In our goal to reduce monthly expenses, we finally bit the bullet and rid ourselves of the ball and chain, the anchor, the leash…our cell phones. More specifically our iPhones! I know, I know, gasps from the audience. But we were spending entirely TOO MUCH on cell phones, and quite frankly, cell phones that never ring anymore!
Our ATT contract expired in September, and at that point we went on a month to month deal until we either renewed, upgraded or closed the account.
We knew we needed to keep one of the cell phone numbers, we chose Michael’s for business reasons. And we decided to keep our business phone number which we have had for almost twenty years. (That one still rings and we get business on that one, so no-brainer).
It took some letting go on the part of myself and the kids to drop our numbers, but ultimately we ported out the two numbers to Vonage ($20.00 month and second line is free), forward the business line to an old-school phone plugged into a Vonage modem, which is plugged into our internet router on the boat and the other line is ported to a cheap MetroPCS cell phone with unlimited voice, text and web for $40.00 a month – no contracts – and closed the ATT account. So now we have one cell phone, which we can just suspend while in the Bahamas for no cost, and Vonage will email us our voice messages so we can listen online. How cool is that? All for $60.00 a month. Down from $240.00+ I’d say that was pretty good.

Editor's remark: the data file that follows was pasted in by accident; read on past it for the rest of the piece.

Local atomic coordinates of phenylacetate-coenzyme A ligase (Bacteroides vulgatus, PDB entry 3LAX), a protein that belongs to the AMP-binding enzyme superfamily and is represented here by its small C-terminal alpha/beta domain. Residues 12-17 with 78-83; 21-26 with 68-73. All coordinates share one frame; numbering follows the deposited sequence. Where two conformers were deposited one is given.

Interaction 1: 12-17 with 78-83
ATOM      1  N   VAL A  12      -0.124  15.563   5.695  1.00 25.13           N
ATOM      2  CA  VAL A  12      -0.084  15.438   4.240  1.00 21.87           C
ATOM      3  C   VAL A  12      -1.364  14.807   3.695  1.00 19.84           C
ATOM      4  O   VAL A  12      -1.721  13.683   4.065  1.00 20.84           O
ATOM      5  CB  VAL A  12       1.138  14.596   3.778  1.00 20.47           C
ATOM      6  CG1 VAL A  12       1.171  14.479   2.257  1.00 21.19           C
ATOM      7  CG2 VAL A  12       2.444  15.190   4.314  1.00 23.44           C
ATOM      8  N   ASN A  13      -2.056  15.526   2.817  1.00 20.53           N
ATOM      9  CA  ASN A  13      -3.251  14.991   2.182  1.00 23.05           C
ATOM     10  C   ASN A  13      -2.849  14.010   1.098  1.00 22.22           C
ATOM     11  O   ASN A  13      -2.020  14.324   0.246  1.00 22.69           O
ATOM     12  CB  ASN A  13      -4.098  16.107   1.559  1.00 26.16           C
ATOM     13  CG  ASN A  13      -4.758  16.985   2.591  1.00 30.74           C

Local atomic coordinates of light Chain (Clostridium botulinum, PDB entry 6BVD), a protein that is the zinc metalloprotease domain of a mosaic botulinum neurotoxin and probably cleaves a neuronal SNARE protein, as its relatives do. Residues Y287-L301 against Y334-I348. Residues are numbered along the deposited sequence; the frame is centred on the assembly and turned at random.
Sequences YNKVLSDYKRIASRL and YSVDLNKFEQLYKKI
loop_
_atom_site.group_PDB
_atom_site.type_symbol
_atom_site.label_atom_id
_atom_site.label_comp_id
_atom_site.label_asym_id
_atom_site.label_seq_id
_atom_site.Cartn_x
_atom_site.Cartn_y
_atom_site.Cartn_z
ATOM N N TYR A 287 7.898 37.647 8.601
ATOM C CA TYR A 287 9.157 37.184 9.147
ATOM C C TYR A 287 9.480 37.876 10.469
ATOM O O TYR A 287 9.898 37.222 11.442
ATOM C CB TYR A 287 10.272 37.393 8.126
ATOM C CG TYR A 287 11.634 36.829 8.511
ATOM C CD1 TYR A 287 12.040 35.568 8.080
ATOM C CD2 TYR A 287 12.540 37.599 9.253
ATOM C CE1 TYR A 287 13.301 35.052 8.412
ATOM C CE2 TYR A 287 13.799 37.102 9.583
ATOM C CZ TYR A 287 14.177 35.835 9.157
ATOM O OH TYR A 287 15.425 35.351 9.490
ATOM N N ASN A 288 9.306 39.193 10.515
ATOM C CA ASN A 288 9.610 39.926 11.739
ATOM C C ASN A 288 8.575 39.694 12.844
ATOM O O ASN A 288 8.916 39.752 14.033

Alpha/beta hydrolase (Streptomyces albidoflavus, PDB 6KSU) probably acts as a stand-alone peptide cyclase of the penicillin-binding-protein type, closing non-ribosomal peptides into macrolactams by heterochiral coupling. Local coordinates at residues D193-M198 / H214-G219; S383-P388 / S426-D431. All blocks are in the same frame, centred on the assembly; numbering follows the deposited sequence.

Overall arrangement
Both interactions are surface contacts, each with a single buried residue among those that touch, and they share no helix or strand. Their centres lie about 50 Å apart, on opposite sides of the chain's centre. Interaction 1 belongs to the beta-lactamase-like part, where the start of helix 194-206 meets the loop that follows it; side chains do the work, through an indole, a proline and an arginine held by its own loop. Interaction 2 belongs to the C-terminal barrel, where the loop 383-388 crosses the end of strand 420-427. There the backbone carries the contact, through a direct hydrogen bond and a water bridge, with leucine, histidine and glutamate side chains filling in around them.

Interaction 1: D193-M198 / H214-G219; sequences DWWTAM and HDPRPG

Now…having a “family” phone. Thank goodness I grew up in the ‘70’s when there were no answering machines, no call waiting, no cell phones. We are living pretty old school. If the phone rings, someone answers it. If you do not happen to be with them at the moment you take a message…yes, you write down the person’s name and number. At first, I was a little lost not having something to check constantly, and the awareness about how much I checked my phone for messages was eerie, but after about a week I became real good with not being so accessible. I don’t NEED to be that reachable. I don’t WANT to be that reachable. On the second day I rode my bike to the grocery store, like I do everyday, and had a fleeting moment of panic that I had forgotten “the” cell phone. I started to turn back to get it and stopped myself. Instead I kept going, enjoyed my “un-reachableness” and had a leisurely visit at the grocery store. Upon my arrival home I half expected the family to be up in arms about what they forgot to tell me they needed at the store, and they tried to call me, but I forgot the phone.
But it didn’t happen.
They were right where I left them, taking it key-sey.